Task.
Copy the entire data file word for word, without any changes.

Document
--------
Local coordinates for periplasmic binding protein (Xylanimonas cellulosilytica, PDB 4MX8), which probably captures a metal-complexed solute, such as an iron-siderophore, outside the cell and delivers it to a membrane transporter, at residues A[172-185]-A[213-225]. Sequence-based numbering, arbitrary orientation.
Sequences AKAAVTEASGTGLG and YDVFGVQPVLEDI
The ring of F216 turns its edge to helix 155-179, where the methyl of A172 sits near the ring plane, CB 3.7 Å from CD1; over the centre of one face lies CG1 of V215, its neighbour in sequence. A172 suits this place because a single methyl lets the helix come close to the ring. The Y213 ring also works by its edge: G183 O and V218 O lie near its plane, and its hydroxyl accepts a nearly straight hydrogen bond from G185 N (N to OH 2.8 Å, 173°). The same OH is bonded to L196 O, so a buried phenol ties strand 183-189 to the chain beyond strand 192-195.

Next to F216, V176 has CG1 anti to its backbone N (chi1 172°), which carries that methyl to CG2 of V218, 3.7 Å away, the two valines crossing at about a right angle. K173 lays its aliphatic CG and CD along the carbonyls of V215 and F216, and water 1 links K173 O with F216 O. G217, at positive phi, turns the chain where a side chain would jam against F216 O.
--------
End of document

Local coordinates for periplasmic binding protein (Xylanimonas cellulosilytica, PDB 4MX8), which probably captures a metal-complexed solute, such as an iron-siderophore, outside the cell and delivers it to a membrane transporter, at residues A[172-185]-A[213-225]. Sequence-based numbering, arbitrary orientation.
Sequences AKAAVTEASGTGLG and YDVFGVQPVLEDI
The ring of F216 turns its edge to helix 155-179, where the methyl of A172 sits near the ring plane, CB 3.7 Å from CD1; over the centre of one face lies CG1 of V215, its neighbour in sequence. A172 suits this place because a single methyl lets the helix come close to the ring. The Y213 ring also works by its edge: G183 O and V218 O lie near its plane, and its hydroxyl accepts a nearly straight hydrogen bond from G185 N (N to OH 2.8 Å, 173°). The same OH is bonded to L196 O, so a buried phenol ties strand 183-189 to the chain beyond strand 192-195.

Next to F216, V176 has CG1 anti to its backbone N (chi1 172°), which carries that methyl to CG2 of V218, 3.7 Å away, the two valines crossing at about a right angle. K173 lays its aliphatic CG and CD along the carbonyls of V215 and F216, and water 1 links K173 O with F216 O. G217, at positive phi, turns the chain where a side chain would jam against F216 O.